But I digress. Now for a brief overview of the types of gluten intolerance.
Celiac Disease – This is an immune reaction to gluten, which is a protein found in wheat, barley or rye.  This reaction causes damage to the small intestine, which can result in malnutrition as many nutrients can’t be absorbed when the small intestine is damaged. People with Celiac’s typically have GI distress whenever they eat gluten (including diarrhea, bloating, cramps, etc).  There can also be less obvious signs/symptoms of Celiac’s, including anemia, depression, skin rashes, etc. You can get tested for Celiac’s, but you may test negative and still have a gluten intolerance/sensitivity because the test for Celiac’s only tests for a very specific protein (alpha-gliadin), and there are 5 other components of gluten that a person can react to.

Wheat Allergy– This is also an immune reaction to wheat, but it’s a little different than Celiac because of the parts of the immune system that are activated.  Once again, you can be tested for a wheat allergy, and the treatment isn’t quite as restrictive because you can still eat barley and rye.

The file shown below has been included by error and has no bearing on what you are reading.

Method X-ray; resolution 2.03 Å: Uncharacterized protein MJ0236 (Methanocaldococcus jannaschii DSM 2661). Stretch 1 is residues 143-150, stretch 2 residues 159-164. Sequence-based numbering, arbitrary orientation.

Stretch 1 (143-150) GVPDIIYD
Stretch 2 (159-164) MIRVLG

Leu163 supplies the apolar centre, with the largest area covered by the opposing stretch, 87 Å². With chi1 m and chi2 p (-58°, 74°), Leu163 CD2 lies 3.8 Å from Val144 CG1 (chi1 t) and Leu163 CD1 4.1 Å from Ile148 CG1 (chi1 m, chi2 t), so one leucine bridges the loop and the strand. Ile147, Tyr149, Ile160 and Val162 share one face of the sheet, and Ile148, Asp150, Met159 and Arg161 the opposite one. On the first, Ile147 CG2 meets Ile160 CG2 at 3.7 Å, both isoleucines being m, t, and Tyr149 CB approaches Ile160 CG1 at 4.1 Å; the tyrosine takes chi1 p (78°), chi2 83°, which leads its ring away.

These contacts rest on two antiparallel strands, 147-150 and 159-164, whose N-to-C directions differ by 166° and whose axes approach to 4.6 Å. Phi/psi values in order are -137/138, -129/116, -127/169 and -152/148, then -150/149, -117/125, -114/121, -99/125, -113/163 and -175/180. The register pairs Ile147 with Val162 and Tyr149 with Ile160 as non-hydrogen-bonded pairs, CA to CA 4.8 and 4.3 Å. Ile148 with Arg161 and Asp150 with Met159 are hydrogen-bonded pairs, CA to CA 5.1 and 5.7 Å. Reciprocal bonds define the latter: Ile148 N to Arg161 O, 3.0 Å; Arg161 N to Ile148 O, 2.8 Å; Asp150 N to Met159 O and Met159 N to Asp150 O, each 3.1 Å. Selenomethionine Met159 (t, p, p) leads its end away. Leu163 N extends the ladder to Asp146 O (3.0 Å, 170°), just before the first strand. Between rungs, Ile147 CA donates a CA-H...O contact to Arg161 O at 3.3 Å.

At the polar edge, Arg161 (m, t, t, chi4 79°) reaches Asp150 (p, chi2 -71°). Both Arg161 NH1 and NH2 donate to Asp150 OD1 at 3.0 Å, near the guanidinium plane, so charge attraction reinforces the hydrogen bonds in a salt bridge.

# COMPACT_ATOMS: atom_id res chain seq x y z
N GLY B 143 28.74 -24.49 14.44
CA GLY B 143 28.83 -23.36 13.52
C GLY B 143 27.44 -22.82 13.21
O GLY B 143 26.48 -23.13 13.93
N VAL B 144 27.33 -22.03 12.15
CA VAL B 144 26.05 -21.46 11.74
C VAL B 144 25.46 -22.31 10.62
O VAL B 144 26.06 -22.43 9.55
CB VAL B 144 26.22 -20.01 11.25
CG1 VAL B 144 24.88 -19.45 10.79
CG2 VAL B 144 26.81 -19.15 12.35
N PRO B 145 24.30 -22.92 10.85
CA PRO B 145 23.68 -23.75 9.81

Gluten Sensitivity– For a long time, doctors thought this was totally bogus and that people who tested negative for CD but who claimed to have an issue with gluten were just hypochondriacs.  But more research indicates that there is a very wide spectrum of reactions to gluten that can range from fairly minor (a little bloating, maybe some skin issues) to extremely painful (explosive diarrhea).  If you suspect that you have a gluten intolerance, try eliminating it from your diet.  If your symptoms go away and then reappear when you reintroduce gluten, you probably have a gluten intolerance.

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So what’s my issue with this whole gluten free thing? I’ve clearly just shown that there is a wide array of issues with gluten and that there isn’t necessarily a medical diagnosis for all of them.  My issue is that people who have absolutely no reaction to gluten like to be food snobs and think that foods that are GF are somehow healthier than foods that aren’t.  There is no evidence that suggests that gluten can have any adverse effects on your health if you don’t have a gluten intolerance.  There are a lot of THEORIES by BLOGGERS, but I’ve seen no EVIDENCE from SCIENTISTS.  And that’s where I like to get my information.  But whatever, go ahead and pay extra money for gluten free foods.  If someone is looking for a lucrative business venture, I recommend starting a gluten free bakery or a gluten free potato chip company (chips of course are already gluten free, but label it that way, stick it on a shelf at Whole Foods, and you can make a pretty nice profit off of it).  It’s incredible what people will pay money for.